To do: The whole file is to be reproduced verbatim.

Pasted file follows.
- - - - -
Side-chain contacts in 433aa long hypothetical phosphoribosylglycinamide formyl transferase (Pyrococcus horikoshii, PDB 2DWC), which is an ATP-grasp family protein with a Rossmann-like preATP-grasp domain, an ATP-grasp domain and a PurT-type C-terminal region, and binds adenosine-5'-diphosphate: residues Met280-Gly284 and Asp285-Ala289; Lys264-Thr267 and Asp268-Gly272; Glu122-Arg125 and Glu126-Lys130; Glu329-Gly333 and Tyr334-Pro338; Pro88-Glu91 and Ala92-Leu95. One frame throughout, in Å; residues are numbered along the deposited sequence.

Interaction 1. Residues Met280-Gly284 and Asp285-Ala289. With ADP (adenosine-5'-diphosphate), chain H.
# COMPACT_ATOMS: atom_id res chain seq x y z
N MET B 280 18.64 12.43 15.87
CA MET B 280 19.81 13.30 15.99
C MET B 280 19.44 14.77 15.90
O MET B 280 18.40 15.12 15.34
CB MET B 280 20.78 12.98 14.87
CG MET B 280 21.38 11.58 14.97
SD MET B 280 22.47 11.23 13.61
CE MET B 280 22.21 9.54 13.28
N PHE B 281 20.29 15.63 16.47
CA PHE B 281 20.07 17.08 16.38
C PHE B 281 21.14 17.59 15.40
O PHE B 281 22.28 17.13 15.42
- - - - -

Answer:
Side-chain contacts in 433aa long hypothetical phosphoribosylglycinamide formyl transferase (Pyrococcus horikoshii, PDB 2DWC), which is an ATP-grasp family protein with a Rossmann-like preATP-grasp domain, an ATP-grasp domain and a PurT-type C-terminal region, and binds adenosine-5'-diphosphate: residues Met280-Gly284 and Asp285-Ala289; Lys264-Thr267 and Asp268-Gly272; Glu122-Arg125 and Glu126-Lys130; Glu329-Gly333 and Tyr334-Pro338; Pro88-Glu91 and Ala92-Leu95. One frame throughout, in Å; residues are numbered along the deposited sequence.

Interaction 1. Residues Met280-Gly284 and Asp285-Ala289. With ADP (adenosine-5'-diphosphate), chain H.
# COMPACT_ATOMS: atom_id res chain seq x y z
N MET B 280 18.64 12.43 15.87
CA MET B 280 19.81 13.30 15.99
C MET B 280 19.44 14.77 15.90
O MET B 280 18.40 15.12 15.34
CB MET B 280 20.78 12.98 14.87
CG MET B 280 21.38 11.58 14.97
SD MET B 280 22.47 11.23 13.61
CE MET B 280 22.21 9.54 13.28
N PHE B 281 20.29 15.63 16.47
CA PHE B 281 20.07 17.08 16.38
C PHE B 281 21.14 17.59 15.40
O PHE B 281 22.28 17.13 15.42